Inside the bill

Conaway commented that the bill strengthens farm safety nets, improves conservation initiatives, expands exports and enhances the integrity of nutrition programs.

“I’ve maintained from the beginning that this farm bill ought to be about standing up for America’s farm and ranch families who are going through some very hard times,” he explained. “And we have kept faith with that commitment. Farm country and rural America will be better off under this farm bill than they were before.”

In comments on the floor of the House, Conaway noted the bill maintains federal crop insurance programs and strengthens the farm bill safety net. 

“We strengthened key conservation initiatives, specially the Environmental Quality Incentives Program (EQIP),” he said. “These highly successful conservation initiatives serve as a prime example of how voluntary, incentive-based conservation beats burdensome, arbitrary, and costly Washington regulations every time.”

Trade promotion incentives, including full funding of the Market Access Program and Foreign Market Development Program, will help the U.S. to be competitive around the world, and Conaway said in-kind food assistance programs were also maintained. 

“We make some extremely important investments elsewhere in this farm bill,” he continued. “We increase individual Farm Service Agency loan limits which have not been updated in 16 years. We increase agricultural research funding. We provide Secretary Perdue with the tools to effectively combat the opioid epidemic and to expand high quality broadband service to all of rural America. We increase investment in new crop uses and in specialty crops, including fruits and vegetables.”

Finally, the bill also introduces new measures to strengthen animal disease prevention by introducing a foot-and-mouth disease vaccine bank. 

Not perfect

With all its positive aspects, Perdue noted there were several “missed opportunities” for the agriculture industry in the bill.

“While I feel there were missed opportunities in forest management and in improving work requirements for certain Supplemental Nutrition Assistance Program (SNAP) recipients, this bill does include several helpful provisions and we will continue to build upon these through our authorities.”

Because of sharp disagreement between Republicans and Democrats on SNAP work requirements, those provisions were largely abandoned in the conference version. 

Conaway noted the House made the adjustments they could while also maintaining support from Democrats.

“We make commonsense reforms that improve program integrity and work requirements under SNAP, including involving governors in work requirement waivers so there is political accountability and by reducing state allowances for able-bodied adults without dependents,” he described. “We require states to adopt case management practices to help move SNAP beneficiaries from welfare to work, and we eliminate $480 million in bonuses we pay to states for simply doing their job.” 

Conaway commented, “These and other reforms will build on the success we have had in moving more than 9 million people off of SNAP rolls and into work over the past five years.”

In the realm of forest management, insect and disease categorical exclusions to remove hazardous fuel loads have been expanded, and states, local and tribal authorities have been empowered to remove timber.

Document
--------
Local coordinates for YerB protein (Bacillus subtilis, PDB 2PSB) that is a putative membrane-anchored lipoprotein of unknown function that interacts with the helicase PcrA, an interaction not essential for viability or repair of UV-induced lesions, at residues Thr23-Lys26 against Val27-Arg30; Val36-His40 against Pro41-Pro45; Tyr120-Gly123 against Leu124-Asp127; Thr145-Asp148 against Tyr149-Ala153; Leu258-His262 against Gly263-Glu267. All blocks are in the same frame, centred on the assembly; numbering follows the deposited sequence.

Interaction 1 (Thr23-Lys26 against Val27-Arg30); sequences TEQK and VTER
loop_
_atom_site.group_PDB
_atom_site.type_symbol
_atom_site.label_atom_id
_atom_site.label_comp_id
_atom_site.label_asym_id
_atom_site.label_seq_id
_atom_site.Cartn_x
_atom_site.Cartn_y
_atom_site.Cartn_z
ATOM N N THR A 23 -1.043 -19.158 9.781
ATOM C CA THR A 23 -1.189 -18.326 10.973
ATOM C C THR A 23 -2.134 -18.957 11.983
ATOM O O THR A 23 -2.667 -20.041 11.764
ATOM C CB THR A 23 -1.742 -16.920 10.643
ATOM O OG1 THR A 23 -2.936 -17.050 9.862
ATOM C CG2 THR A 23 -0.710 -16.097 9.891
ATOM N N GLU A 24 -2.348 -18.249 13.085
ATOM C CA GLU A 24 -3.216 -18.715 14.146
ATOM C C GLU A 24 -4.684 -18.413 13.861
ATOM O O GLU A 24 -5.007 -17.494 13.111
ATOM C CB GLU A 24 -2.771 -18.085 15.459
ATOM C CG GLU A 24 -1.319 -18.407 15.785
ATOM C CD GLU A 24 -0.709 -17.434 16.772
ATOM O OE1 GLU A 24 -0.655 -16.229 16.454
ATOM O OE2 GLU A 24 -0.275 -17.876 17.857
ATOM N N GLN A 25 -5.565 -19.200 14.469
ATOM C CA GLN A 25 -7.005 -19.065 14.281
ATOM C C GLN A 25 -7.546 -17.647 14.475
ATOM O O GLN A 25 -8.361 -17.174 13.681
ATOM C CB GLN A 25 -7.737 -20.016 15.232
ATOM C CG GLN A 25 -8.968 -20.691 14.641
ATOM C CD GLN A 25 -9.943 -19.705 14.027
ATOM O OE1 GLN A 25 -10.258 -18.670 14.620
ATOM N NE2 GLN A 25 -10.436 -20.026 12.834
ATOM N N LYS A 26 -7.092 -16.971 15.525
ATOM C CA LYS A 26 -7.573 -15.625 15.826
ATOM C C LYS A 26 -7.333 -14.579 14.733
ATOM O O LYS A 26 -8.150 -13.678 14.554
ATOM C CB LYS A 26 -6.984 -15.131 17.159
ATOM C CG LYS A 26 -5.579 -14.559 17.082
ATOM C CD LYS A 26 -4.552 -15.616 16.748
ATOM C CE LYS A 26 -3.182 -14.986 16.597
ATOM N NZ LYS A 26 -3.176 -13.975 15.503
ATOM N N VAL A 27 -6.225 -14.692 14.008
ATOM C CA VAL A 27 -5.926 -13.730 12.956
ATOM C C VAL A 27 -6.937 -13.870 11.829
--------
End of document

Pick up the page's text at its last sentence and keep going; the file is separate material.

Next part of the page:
“These reforms are important, but they are only a start in what needs to be done,” Conaway emphasized. “Ultimately, I had to make a decision between making as many inroads on reform in these areas as I could or allowing farmers and ranchers to be held hostage. Faced with that choice, I chose the route of getting this farm bill done.”

Saige Albert, managing editor of the Wyoming Livestock Roundup, compiled this article from numerous press releases, House of Representatives transcripts and farm bill resources online. Send comments on this article to This email address is being protected from spambots. You need JavaScript enabled to view it..

On March 13, U.S. Secretary of Agriculture Sonny Perdue applauded Department of Transportation (DOT) Secretary Elaine Chao for her announcement of an additional 90-day extension of the agriculture exemption from the Electronic Logging Device (ELD) mandate. 

Agricultural compliance with the mandate would have been problematic for the agriculture industry because the devices do not accurately account for the agricultural exemptions currently provided in the law. 

The ELD rule went into effect in December 2017, with the Federal Motor Carriers Safety Administration (FMCSA) granting the agriculture industry an initial exemption that was set to expire on March 18. With the granting of another extension, the agriculture industry will now have additional time to comply.

  Perdue said, “The ELD mandate imposes restrictions upon the agriculture industry that lack flexibility necessary for the unique realities of hauling agriculture commodities. If the agriculture industry had been forced to comply by the March 18 deadline, live agricultural commodities, including plants and animals, would have been at risk of perishing before they reached their destination.”

He further noted the 90-day extension is critical to give DOT additional time to issue guidance on hours-of-service and other ELD exemptions that are troubling for agriculture haulers.

“Current ELD technologies do not recognize the hours-of-service exemptions for agriculture that are in federal law. This is a classic example of a one-size-fits-all federal regulation that ignores common sense to the detriment of sectors like agriculture,” Perdue added. “I applaud Secretary Chao for recognizing these obstacles and giving extra time for compliance while DOT issues guidance. While public safety is a critical concern for all of trucking, the safety of living agricultural commodities in transport must also be considered.”